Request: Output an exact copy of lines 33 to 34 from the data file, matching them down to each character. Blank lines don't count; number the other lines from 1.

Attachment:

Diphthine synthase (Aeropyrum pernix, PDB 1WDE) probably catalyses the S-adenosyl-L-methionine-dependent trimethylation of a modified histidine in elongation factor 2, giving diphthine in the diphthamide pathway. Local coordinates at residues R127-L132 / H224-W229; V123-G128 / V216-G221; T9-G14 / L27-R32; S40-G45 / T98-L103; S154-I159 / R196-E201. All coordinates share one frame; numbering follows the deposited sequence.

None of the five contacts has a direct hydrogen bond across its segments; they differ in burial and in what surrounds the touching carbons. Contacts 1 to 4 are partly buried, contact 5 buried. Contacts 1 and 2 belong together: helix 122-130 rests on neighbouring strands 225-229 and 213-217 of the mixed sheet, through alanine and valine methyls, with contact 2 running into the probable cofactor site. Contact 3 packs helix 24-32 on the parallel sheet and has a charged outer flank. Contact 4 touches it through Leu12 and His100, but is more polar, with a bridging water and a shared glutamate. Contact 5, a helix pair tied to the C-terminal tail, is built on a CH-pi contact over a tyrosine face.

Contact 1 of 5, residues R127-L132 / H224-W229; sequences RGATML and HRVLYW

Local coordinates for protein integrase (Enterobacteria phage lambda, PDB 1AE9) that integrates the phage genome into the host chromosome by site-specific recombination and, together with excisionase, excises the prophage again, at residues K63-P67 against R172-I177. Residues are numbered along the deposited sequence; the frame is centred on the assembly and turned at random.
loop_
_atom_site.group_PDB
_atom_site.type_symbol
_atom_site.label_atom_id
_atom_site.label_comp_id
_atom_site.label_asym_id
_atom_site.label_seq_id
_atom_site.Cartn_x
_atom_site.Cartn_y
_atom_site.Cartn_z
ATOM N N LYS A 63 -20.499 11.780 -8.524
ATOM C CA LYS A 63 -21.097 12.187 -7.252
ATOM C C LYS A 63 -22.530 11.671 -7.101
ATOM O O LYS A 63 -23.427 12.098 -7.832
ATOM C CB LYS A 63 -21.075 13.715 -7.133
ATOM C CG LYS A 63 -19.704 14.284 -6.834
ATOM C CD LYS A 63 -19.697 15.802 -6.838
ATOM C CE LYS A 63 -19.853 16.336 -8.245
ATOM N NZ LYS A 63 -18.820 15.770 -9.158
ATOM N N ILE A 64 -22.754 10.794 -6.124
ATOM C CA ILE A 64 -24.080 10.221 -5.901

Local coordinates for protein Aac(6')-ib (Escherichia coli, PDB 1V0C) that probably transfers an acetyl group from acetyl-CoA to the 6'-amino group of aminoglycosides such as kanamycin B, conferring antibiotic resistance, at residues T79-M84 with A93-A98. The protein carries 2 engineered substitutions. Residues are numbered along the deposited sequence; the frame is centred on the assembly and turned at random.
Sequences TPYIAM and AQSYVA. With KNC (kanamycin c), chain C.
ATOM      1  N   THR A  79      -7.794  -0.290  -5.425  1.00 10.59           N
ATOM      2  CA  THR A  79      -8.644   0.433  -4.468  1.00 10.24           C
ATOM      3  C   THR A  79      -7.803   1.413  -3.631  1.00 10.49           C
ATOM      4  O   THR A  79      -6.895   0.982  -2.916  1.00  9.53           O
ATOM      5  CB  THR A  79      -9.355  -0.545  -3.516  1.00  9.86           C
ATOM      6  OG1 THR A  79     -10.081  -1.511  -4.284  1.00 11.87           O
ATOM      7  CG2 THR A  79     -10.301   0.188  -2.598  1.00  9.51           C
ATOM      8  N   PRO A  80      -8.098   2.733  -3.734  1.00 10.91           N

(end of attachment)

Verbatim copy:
ATOM      6  OG1 THR A  79     -10.081  -1.511  -4.284  1.00 11.87           O
ATOM      7  CG2 THR A  79     -10.301   0.188  -2.598  1.00  9.51           C